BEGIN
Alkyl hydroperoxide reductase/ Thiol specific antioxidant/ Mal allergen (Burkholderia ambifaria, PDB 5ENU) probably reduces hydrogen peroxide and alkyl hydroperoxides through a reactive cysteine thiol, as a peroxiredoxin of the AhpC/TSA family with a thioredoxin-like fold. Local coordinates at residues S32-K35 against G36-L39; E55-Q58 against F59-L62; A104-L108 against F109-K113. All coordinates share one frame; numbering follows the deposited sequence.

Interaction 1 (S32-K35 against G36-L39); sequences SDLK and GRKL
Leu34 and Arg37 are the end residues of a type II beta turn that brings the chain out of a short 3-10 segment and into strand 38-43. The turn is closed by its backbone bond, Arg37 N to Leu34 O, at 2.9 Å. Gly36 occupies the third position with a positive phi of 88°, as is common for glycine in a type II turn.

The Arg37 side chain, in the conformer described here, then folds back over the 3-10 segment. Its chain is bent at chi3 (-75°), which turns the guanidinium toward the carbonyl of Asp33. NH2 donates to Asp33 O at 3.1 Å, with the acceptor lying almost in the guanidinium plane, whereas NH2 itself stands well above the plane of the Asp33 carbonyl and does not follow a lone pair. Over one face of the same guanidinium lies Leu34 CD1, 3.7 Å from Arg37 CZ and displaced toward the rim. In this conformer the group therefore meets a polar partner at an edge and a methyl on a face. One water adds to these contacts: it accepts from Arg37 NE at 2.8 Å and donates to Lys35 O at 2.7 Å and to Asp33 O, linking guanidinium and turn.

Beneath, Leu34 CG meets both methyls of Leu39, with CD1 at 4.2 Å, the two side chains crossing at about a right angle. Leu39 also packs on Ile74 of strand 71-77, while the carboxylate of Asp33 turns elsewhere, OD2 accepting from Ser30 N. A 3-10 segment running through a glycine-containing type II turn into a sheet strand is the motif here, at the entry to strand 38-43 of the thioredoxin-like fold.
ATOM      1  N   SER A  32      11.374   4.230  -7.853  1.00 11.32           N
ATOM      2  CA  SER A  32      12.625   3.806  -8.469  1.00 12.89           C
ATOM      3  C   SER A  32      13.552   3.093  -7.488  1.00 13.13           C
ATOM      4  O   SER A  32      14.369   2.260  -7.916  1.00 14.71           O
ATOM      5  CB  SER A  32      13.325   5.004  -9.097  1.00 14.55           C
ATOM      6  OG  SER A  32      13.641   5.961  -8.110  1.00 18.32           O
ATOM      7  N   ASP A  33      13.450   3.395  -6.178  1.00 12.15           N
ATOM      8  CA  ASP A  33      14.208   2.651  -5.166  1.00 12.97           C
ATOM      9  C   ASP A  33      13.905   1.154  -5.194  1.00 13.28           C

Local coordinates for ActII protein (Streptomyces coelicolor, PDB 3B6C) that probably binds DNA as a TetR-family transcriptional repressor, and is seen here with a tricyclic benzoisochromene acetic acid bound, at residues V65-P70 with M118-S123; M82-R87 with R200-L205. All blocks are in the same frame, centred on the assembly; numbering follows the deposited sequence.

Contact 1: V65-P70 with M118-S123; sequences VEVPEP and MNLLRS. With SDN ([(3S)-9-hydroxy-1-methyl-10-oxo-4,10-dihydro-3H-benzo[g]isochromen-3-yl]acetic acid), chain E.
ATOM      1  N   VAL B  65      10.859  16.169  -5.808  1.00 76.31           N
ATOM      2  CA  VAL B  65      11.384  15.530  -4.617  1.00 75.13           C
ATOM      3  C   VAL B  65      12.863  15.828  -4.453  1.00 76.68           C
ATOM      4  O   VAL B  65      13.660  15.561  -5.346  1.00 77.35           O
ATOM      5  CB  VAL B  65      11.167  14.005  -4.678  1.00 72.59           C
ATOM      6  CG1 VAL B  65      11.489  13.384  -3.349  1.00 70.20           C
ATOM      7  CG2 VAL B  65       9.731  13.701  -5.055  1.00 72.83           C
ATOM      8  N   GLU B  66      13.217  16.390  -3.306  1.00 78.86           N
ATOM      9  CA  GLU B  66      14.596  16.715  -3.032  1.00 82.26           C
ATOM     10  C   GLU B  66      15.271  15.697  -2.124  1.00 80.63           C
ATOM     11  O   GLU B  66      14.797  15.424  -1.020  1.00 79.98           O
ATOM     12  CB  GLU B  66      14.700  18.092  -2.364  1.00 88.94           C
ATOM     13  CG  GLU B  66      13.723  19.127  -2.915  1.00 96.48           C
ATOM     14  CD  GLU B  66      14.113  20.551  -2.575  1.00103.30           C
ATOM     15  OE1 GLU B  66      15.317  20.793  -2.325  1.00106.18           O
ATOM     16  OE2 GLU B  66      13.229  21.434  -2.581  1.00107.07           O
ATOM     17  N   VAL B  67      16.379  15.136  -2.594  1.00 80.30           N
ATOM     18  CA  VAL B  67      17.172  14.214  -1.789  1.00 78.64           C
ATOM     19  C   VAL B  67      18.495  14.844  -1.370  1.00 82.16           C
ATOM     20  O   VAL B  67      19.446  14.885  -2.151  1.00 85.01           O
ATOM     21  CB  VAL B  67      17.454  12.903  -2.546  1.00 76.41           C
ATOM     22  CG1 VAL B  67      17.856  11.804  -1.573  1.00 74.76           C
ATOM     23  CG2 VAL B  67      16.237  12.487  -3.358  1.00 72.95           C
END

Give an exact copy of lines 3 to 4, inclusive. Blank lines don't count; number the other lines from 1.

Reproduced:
Leu34 and Arg37 are the end residues of a type II beta turn that brings the chain out of a short 3-10 segment and into strand 38-43. The turn is closed by its backbone bond, Arg37 N to Leu34 O, at 2.9 Å. Gly36 occupies the third position with a positive phi of 88°, as is common for glycine in a type II turn.

The Arg37 side chain, in the conformer described here, then folds back over the 3-10 segment. Its chain is bent at chi3 (-75°), which turns the guanidinium toward the carbonyl of Asp33. NH2 donates to Asp33 O at 3.1 Å, with the acceptor lying almost in the guanidinium plane, whereas NH2 itself stands well above the plane of the Asp33 carbonyl and does not follow a lone pair. Over one face of the same guanidinium lies Leu34 CD1, 3.7 Å from Arg37 CZ and displaced toward the rim. In this conformer the group therefore meets a polar partner at an edge and a methyl on a face. One water adds to these contacts: it accepts from Arg37 NE at 2.8 Å and donates to Lys35 O at 2.7 Å and to Asp33 O, linking guanidinium and turn.